Three years ago, a handshake in Washington was to have ushered in an unprecedented era of peace in the Middle East. While the return of the Likud to power has focused the attention of mainstream media on the questionable future of this “peace process,” it would be a grave error to see Binyamin Netanyahu and his Likud-led government as constituting a radical break from former Prime Ministers Rabin and Peres, his Labor Party predecessors. As Netanyahu admits, his policies on settlement expansion, the “judaization” of East Jerusalem and so on merely follow those set by earlier Labor governments. The opening of the tunnel, excavated alongside the Haram al-Sharif/Temple Mount, in the heart of the Old City in East Jerusalem, while a deliberate provocation on the part of Netanyahu, was only the latest in a series of humiliating measures imposed upon the Palestinians since the negotiations began in Oslo.

In this context, September’s violent clashes between Palestinians and Israelis are less a “breakdown” in the political process and more a ripening of its fruits. Indeed, as this issue of MER illustrates, a peaceful resolution to the conflict remains as elusive now as before the “peace process” began.

While Bill Clinton may be riding a wave of post-election euphoria in the US, American policies in the Middle East have not met with as much popularity. In a searing critique of US policy and the role of Western journalism in supporting it, Robert Fisk (The Nation) suggests, “The unspoken truth is that US policies, and the Arab leaders who have endorsed them, are becoming ever more unpopular throughout the region.”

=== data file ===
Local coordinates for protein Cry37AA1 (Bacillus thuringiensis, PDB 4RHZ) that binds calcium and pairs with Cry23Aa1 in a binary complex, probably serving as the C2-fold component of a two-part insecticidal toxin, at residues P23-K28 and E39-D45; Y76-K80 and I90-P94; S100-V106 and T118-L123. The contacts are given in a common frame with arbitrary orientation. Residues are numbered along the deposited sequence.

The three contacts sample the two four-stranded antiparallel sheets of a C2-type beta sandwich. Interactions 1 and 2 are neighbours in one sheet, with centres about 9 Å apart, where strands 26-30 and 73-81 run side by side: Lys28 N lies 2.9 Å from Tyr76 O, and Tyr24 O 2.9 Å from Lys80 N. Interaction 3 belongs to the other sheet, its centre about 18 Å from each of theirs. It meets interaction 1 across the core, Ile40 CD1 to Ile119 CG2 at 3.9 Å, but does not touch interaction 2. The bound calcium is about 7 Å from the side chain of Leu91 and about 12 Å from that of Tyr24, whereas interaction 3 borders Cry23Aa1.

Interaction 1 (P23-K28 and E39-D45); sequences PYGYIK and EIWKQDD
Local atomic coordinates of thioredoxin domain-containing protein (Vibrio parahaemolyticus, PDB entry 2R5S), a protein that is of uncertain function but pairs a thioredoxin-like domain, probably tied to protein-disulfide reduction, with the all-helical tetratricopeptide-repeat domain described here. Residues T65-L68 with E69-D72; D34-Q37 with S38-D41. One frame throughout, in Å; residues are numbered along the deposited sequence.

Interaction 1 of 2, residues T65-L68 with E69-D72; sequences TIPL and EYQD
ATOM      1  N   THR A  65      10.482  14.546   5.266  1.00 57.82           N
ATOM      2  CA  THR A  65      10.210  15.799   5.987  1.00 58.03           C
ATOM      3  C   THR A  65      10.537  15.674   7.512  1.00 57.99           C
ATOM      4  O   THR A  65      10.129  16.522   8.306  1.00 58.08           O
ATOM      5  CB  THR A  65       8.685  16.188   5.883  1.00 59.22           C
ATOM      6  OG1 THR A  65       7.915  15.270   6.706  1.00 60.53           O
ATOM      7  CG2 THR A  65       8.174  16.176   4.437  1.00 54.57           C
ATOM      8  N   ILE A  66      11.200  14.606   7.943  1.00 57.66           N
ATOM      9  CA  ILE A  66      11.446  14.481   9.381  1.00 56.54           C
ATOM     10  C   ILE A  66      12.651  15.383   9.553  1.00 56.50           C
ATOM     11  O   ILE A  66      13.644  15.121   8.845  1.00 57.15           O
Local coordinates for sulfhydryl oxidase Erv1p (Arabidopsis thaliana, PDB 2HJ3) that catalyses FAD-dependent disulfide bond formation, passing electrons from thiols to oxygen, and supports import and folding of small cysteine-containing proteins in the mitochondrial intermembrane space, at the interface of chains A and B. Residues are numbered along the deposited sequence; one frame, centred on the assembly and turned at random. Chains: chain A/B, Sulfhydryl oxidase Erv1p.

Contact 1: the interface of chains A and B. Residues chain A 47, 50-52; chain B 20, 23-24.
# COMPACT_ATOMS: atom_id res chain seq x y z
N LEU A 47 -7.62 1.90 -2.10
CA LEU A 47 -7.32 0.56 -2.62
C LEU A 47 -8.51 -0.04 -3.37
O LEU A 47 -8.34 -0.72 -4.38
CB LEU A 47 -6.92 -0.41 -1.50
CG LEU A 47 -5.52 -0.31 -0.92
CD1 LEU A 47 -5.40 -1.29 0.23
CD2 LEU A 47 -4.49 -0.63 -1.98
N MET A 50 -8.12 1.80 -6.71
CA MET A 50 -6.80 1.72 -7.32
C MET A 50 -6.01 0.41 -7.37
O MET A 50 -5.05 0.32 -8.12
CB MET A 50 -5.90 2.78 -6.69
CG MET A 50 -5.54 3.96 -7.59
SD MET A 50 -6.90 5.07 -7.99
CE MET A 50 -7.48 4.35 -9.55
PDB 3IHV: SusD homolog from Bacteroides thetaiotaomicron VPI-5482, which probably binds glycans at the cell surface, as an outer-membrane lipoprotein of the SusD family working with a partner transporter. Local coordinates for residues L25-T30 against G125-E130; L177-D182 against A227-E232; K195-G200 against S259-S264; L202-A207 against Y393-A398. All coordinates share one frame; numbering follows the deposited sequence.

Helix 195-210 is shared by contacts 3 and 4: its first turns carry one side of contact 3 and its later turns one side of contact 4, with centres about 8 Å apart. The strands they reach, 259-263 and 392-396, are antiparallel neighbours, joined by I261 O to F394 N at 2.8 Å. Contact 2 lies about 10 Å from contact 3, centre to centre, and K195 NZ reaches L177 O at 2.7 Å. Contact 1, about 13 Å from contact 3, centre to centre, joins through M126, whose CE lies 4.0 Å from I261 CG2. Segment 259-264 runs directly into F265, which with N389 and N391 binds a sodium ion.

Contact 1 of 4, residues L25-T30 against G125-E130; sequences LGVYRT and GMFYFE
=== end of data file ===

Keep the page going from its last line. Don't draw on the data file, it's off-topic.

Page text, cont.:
Indeed, continued US political and military hegemony requires alliances with some of the most repressive regimes in the region. US-backed Gulf countries, such as Saudi Arabia and Bahrain, continue to suppress any, even moderate, calls for democratic reform. Likewise, perceived American interests in the region continue to require the bolstering of Israel’s dominant position in the “peace process.” Israeli provocations — heightened settlement expansion, intensified confiscation of Palestinian lands, the demolition of Palestinian homes in East Jerusalem, the frenzied construction of bypass roads — reveal more about the “final status” than the “interim arrangements” which the US and Israel would impose upon the Palestinians.

It is this imbalance of power — dictated by the maintenance of US preeminence in the region — that must be addressed in revamping the “peace process.” Unless US foreign policy gives priority to the promotion of democratic reform and the defense of basic political, civil and human rights, it will remain impossible to hope for any regional stability in the Middle East or a peaceful resolution to the Israeli-Palestinian conflict.

How to cite this article:

The Editors "From the Editors (Winter 1996)," Middle East Report 201 (Winter 1996).

For 50 years, MERIP has published critical analysis of Middle Eastern politics, history, and social justice not available in other publications. Our articles have debunked pernicious myths, exposed the human costs of war and conflict, and highlighted the suppression of basic human rights. After many years behind a paywall, our content is now open-access and free to anyone, anywhere in the world. Your donation ensures that MERIP can continue to remain an invaluable resource for everyone.


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